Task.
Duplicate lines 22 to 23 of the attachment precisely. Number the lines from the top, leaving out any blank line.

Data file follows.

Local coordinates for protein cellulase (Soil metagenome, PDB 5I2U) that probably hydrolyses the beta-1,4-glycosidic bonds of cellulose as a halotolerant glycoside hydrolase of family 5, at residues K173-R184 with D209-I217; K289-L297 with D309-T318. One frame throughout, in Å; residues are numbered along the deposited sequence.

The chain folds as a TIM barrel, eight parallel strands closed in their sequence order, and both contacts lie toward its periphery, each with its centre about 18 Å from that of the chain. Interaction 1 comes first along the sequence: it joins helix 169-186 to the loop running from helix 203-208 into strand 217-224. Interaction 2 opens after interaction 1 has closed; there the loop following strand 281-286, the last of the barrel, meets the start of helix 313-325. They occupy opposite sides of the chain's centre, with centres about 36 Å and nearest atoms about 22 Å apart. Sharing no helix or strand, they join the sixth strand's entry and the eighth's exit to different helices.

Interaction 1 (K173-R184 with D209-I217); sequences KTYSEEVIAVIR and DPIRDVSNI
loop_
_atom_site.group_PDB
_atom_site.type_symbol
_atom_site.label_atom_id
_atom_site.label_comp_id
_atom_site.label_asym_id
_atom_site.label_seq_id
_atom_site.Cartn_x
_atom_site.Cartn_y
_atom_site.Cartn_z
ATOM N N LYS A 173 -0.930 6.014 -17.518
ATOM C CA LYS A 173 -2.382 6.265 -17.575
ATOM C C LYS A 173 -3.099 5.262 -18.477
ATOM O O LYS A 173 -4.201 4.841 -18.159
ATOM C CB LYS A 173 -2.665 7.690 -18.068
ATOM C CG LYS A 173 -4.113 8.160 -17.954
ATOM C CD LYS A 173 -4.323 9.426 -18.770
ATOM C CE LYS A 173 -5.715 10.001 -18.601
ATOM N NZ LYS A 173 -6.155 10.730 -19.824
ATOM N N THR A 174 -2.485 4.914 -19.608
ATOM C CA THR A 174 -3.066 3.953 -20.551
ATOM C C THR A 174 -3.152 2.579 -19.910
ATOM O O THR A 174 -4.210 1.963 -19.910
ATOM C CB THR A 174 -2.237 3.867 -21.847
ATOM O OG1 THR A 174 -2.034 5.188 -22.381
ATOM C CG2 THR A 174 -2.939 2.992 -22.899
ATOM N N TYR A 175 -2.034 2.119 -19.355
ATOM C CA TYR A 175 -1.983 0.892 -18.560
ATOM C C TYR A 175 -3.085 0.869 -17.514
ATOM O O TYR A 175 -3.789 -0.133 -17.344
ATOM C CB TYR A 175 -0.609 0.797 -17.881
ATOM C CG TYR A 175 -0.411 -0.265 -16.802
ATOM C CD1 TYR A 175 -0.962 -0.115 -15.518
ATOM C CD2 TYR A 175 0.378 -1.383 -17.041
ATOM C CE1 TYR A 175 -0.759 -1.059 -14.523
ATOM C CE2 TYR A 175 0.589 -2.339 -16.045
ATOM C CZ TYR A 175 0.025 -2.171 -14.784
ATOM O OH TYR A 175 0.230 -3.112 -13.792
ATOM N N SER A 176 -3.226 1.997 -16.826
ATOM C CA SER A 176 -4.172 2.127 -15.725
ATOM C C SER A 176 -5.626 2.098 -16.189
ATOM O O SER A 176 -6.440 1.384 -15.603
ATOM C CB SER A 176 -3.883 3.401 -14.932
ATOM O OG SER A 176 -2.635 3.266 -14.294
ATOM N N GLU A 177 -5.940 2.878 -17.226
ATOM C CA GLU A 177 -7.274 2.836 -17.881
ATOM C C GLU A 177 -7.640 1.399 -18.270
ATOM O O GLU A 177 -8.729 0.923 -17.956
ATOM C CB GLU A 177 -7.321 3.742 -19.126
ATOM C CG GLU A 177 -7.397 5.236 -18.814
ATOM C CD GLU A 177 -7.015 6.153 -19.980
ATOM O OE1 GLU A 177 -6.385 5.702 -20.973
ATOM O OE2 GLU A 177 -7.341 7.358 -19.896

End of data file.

ATOM N NZ LYS A 173 -6.155 10.730 -19.824
ATOM N N THR A 174 -2.485 4.914 -19.608